The Associated Press is reporting that the Centers for Disease Control and Prevention (CDC) has downgraded obesity from the No. 2 cause of preventable death to No. 7. It's still lethal, but nowhere near as lethal as previously thought.

The big question now is will consumers misinterpret the news, and the CDC's 2010 goal to reduce the prevalence of obesity among adults, and load up on snack foods and other no-nos offered by the world's second-largest food and beverage company, Kraft Foods (NYSE:KFT)?

Kraft has been one poor performing stock since Philip Morris, now Altria (NYSE:MO), spun off 16% of it in June 2001. But, first-quarter results look A-OK -- at least on the surface. Kraft's sales increased 6.4% compared with last year's quarter, and diluted earnings per share from continuing operations are up 28.1%, a penny ahead of the company's high-end guidance because of lower taxes.

But that earnings growth isn't as good as it seems, since most of it came from a reduction in impairment and restructuring charges: In other words, the company is simply suffering a little less than it did a year ago. Operating income declined due to higher commodity costs and other factors.

The company's top 25 U.S. categories have increased market share since 2004's second half. Sounds great, right? Exclude the impact of acquisitions, and the volume of product shipped between the 2004 first quarter and 2005's first quarter declined 0.3%. Yes, it is a tiny decline, but it loudly shouts that organic growth isn't happening.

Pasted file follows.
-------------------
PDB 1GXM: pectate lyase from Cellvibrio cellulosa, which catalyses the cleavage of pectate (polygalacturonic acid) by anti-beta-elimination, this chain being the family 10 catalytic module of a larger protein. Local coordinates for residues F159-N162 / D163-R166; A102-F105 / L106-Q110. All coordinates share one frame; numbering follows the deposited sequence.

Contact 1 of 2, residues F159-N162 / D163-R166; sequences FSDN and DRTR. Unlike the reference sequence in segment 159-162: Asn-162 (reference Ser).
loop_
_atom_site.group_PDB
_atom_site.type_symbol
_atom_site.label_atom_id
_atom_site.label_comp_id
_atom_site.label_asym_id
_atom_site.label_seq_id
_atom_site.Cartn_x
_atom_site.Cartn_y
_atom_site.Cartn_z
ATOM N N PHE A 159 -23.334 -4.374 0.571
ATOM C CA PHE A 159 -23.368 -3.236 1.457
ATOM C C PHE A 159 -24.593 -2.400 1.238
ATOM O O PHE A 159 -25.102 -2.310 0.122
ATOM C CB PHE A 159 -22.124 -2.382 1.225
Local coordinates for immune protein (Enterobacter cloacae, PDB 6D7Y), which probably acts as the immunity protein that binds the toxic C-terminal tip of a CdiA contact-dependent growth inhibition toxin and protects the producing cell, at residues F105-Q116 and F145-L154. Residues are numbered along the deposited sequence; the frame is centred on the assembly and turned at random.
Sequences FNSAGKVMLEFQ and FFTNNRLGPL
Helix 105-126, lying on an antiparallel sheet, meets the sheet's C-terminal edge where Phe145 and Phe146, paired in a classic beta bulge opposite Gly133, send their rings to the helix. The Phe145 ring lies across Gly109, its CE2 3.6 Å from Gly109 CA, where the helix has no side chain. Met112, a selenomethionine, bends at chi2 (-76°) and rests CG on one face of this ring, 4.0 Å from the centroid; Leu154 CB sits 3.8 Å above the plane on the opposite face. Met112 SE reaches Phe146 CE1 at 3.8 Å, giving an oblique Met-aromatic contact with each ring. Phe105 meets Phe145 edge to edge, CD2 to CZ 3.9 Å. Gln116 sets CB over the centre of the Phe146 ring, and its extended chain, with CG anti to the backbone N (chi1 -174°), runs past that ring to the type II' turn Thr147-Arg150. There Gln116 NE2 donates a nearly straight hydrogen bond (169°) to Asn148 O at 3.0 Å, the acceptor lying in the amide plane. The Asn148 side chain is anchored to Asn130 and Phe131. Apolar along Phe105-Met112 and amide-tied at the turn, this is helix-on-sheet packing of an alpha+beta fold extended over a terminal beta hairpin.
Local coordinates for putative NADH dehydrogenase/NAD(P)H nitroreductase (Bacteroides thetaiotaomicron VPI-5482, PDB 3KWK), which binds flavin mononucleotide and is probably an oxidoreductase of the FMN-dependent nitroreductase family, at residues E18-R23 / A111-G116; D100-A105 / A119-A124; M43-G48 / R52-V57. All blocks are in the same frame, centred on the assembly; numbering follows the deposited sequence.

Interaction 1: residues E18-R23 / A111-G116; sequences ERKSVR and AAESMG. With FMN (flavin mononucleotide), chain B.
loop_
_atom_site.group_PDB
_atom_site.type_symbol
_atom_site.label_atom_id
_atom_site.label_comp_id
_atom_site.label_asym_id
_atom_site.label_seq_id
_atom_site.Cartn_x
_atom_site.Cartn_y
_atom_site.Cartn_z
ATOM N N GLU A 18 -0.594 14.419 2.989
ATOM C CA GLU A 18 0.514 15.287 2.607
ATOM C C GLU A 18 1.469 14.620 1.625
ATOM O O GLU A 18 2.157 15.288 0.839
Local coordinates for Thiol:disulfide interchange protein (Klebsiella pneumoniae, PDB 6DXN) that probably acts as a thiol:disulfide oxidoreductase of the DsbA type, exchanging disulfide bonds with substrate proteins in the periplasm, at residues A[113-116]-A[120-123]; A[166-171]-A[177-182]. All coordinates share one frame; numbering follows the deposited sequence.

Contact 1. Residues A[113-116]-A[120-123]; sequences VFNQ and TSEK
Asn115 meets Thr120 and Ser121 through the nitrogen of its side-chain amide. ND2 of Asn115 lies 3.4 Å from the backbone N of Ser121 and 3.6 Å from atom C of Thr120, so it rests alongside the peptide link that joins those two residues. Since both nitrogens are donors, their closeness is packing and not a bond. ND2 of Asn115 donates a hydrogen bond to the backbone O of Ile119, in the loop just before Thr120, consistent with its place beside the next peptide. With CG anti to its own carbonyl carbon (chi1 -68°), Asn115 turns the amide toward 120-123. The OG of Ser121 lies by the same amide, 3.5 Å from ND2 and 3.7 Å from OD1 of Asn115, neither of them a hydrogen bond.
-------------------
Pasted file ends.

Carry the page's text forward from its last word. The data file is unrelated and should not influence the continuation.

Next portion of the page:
So, the results are a mixed bag.

But, Kraft is restructuring and exiting businesses where it feels it has no competitive advantage. From the $1.5 billion sale of Altoids and Life Savers (among others) to Wrigley (NYSE:WWY) to the much smaller $30 million sale of the fruit snack business to Kellogg (NYSE:K), the company is streamlining operations to either capitalize on brand equity, as with Altoids, or stop red ink, as with the fruit snacks, from flowing onto the balance sheet.

Where's the silver lining? Take 2005 guidance, strip out the one-time restructuring charges to the tune of $0.22 a share, a $0.06 favorable tax treatment, and a $0.04 gain for the sales of businesses, and you've got estimated earnings of $1.85 to $1.90 a share. That prices the stock at roughly 16 times forward earnings, with a 2.6% dividend yield, and this is an industry leader at that. Given the company's focus on restructuring and increasing margins, the stock may finally (finally!) be able to shake its malaise and move ahead.

For those looking for much faster growth, although much lower margins, and healthy food offerings, take a look at Motley Fool Hidden Gems recommendation Fresh Del Monte Produce (NYSE:FDP). The stock is selling for a low 12.5 times estimated 2005 earnings and pays the same 2.6% dividend.

Fool contributor W.D. Crotty does not own shares in any of the companies mentioned. Click here to see The Motley Fool's disclosure policy .